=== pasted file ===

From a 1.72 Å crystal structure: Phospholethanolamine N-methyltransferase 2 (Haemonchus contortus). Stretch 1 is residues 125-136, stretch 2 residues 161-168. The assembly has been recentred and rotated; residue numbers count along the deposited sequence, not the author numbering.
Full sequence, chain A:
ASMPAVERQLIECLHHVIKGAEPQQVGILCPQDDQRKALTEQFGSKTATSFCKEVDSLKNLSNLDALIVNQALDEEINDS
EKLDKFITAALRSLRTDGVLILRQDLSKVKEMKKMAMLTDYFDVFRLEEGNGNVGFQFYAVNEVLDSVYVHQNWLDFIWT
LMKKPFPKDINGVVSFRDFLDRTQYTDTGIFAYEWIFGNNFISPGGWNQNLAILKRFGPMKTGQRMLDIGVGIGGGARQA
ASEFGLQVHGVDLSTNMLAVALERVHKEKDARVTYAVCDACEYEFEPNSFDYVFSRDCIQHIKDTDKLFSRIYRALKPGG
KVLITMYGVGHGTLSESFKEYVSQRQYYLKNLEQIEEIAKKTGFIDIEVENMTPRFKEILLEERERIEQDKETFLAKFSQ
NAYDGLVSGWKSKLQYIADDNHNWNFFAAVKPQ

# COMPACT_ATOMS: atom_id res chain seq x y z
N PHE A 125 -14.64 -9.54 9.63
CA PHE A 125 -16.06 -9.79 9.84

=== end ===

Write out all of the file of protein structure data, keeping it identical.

From a 1.72 Å crystal structure: Phospholethanolamine N-methyltransferase 2 (Haemonchus contortus). Stretch 1 is residues 125-136, stretch 2 residues 161-168. The assembly has been recentred and rotated; residue numbers count along the deposited sequence, not the author numbering.
Full sequence, chain A:
ASMPAVERQLIECLHHVIKGAEPQQVGILCPQDDQRKALTEQFGSKTATSFCKEVDSLKNLSNLDALIVNQALDEEINDS
EKLDKFITAALRSLRTDGVLILRQDLSKVKEMKKMAMLTDYFDVFRLEEGNGNVGFQFYAVNEVLDSVYVHQNWLDFIWT
LMKKPFPKDINGVVSFRDFLDRTQYTDTGIFAYEWIFGNNFISPGGWNQNLAILKRFGPMKTGQRMLDIGVGIGGGARQA
ASEFGLQVHGVDLSTNMLAVALERVHKEKDARVTYAVCDACEYEFEPNSFDYVFSRDCIQHIKDTDKLFSRIYRALKPGG
KVLITMYGVGHGTLSESFKEYVSQRQYYLKNLEQIEEIAKKTGFIDIEVENMTPRFKEILLEERERIEQDKETFLAKFSQ
NAYDGLVSGWKSKLQYIADDNHNWNFFAAVKPQ

# COMPACT_ATOMS: atom_id res chain seq x y z
N PHE A 125 -14.64 -9.54 9.63
CA PHE A 125 -16.06 -9.79 9.84